said that he had friends at church and saw them when he was
at church projects with the youth group, but outside of that,
he didn't have contact with them. He said that to deal
with the shame over not doing more to halt the home invasion,
he goes to church to ask for forgiveness. Nowhere did he
testify to current or recent regular attendance at St.
Patrick's Sunday services.
[*23] At several intervals throughout the trial, the court
indicated that jurors were not to read or listen to media
reports, including reference that such reports often are
incomplete and inaccurate. The court also indicated several
times, including in final instructions, that the jurors must
decide the case for themselves and may only consider and
decide the case on the evidence presented. Finally, we note
that there was no inquiry during voir dire about whether any
prospective juror might recognize the McGail family from
their St. Patrick's church attendance, or from
McGail's participation in the Civil Air Patrol, about
which there was also substantial evidence, including
photographs, introduced by the defense.
[*24] After the verdicts were announced in open court, the
defense requested that the jury be polled. Each juror
independently confirmed his or her verdict.
[*25] No evidence of published news reports was submitted in
support of the new trial motion, and therefore there was no
information before the court suggesting that news reports
supplied inaccurate or inadmissible prejudicial information.
The juror's affidavit we discuss infra indicates
that another juror told her news reports were
"slanted" against McGail, but, without question, so
was the evidence as it was admitted. The affidavit asserts
that the other juror talked about a news report containing
information that McGail was the shooter, but there was actual
trial evidence about that contention introduced during
defense questioning. The lead investigator, Detective Tilley,
testified that he originally believed that Patrick McGail was
the shooter. He even professed such belief during the
investigation to others. But he also testified that, after
receiving the results of ballistics testing, Sowers was the
shooter. At trial, there was absolutely no dispute that Jason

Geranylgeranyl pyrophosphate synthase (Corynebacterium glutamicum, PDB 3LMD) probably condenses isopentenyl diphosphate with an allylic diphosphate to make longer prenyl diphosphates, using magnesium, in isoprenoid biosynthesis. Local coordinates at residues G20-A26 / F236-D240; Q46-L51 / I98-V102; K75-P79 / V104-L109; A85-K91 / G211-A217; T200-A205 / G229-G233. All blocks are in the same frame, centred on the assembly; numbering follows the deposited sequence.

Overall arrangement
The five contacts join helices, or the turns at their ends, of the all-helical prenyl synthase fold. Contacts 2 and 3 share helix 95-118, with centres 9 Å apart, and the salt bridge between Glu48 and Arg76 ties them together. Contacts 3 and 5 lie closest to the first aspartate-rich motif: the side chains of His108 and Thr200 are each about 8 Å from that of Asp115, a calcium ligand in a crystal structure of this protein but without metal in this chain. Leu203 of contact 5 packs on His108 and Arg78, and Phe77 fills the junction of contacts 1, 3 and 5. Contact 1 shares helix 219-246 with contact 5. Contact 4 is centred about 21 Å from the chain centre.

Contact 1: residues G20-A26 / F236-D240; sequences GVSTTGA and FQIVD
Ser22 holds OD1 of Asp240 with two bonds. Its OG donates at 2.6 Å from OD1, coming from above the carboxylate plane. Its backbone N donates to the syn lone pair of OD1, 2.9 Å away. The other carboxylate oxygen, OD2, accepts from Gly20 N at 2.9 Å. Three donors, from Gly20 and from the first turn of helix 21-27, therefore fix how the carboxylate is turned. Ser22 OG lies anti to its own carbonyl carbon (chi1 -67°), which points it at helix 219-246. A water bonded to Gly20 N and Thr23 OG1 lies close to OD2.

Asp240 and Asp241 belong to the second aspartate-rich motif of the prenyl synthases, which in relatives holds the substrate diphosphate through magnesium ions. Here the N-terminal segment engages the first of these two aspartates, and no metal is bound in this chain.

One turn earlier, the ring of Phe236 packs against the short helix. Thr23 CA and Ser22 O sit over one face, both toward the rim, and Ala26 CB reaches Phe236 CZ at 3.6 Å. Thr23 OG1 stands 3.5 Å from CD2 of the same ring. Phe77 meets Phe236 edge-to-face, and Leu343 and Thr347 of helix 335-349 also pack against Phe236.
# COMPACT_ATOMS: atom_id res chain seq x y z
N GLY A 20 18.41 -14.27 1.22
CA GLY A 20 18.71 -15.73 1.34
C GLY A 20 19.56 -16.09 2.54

Sowers was the one who discharged the firearm that killed
[*26] We now turn to the defense mistrial motion. The trial
court considered the motion as a motion for a new trial under
Crim. R. 33(A)(2), and so shall we. In the affidavit in
support of the motion, in relevant part, juror Spiers
3. My decision was influenced to vote "Guilty" when
the jury foreman [D.W.] told the jury that he goes to St.
Patrick's church the same church that Patrick McGail
testified going to and that he had never seen Patrick or his
family at that church, so he must be lying.
4. This information influenced me to not believe
5. As a result of [D.W.'s] personal representation, I
found Patrick McGail "Guilty." 6. Additionally,
during the deliberations several of the jurors discussed how
Patrick would not give police the password to search his
7. I do not remember any testimony regarding Patrick not
providing his password to police.
8. One of the jurors named [T.H.] admitted to me that he read
the newspaper articles about this case.
9. [T.H.] discussed one of these articles to me on the final
day of deliberations.
10. From [T.H.'s] discussion, these articles were slanted
against Patrick McGail's innocence, including stating
that Patrick was the shooter.
11. [T.H.'s] representation about what the paper stated
also influenced my decision to find Patrick McGail guilty.
12. [T.H.] also brought his wife to the trial to watch; and
she would converse with him during the breaks.
13. During deliberations, I asked the Jury Foreman, [D.W.] to
submit a question to the judge asking what would happen if we
could not reach a unanimous verdict, but he refused to submit
14. If I had known that there was an option to hold out my
vote I would have done so.
(Spiers affidavit accompanying Doc. #60).
Regardless of the nature of Spiers' allegations, Ohio
Evid.R. 606(B) plainly precluded McGail from obtaining a new
trial based on them. The rule "governs the competency of
a juror to testify at a subsequent proceeding concerning the
original verdict." State v. Schiebel, 55 Ohio
St.3d 71, 75, 564 N.E.2d 54 (1990). It provides:
Upon an inquiry into the validity of a verdict or indictment,
a juror may not testify as to any matter or statement
occurring during the course of the jury's deliberations
or to the effect of anything upon that or any other
juror's mind or emotions as influencing the juror to
assent to or dissent from the verdict or indictment or
concerning the juror's mental processes in connection
therewith. A juror may testify on the question whether
extraneous prejudicial information was improperly brought to
the jury's attention or whether any outside influence was
improperly brought to bear on any juror, only after some
outside evidence of that act or event has been
presented. However a juror may testify without the
presentation of any outside evidence concerning any threat,
any bribe, any attempted threat or bribe, or any
improprieties of any officer of the court. A juror's
affidavit or evidence of any statement by the juror
concerning a matter about which the juror would be precluded
from testifying will not be received for these purposes.
(Emphasis added.) Evid.R. 606(B).
This requirement of outside evidence of misconduct is the
aliunde rule[.]" State v. Kirkby, 9th Dist.
Summit Nos. 27381, 27399, 2015-Ohio-1520, P 11. Aliunde
evidence is other distinct or independent evidence beyond
that offered by a juror himself.
The State of Ohio v. Gleason,
110 Ohio App.3d 240,
245, 673 N.E.2d 985 (9th Dist.1996). As the Ohio Supreme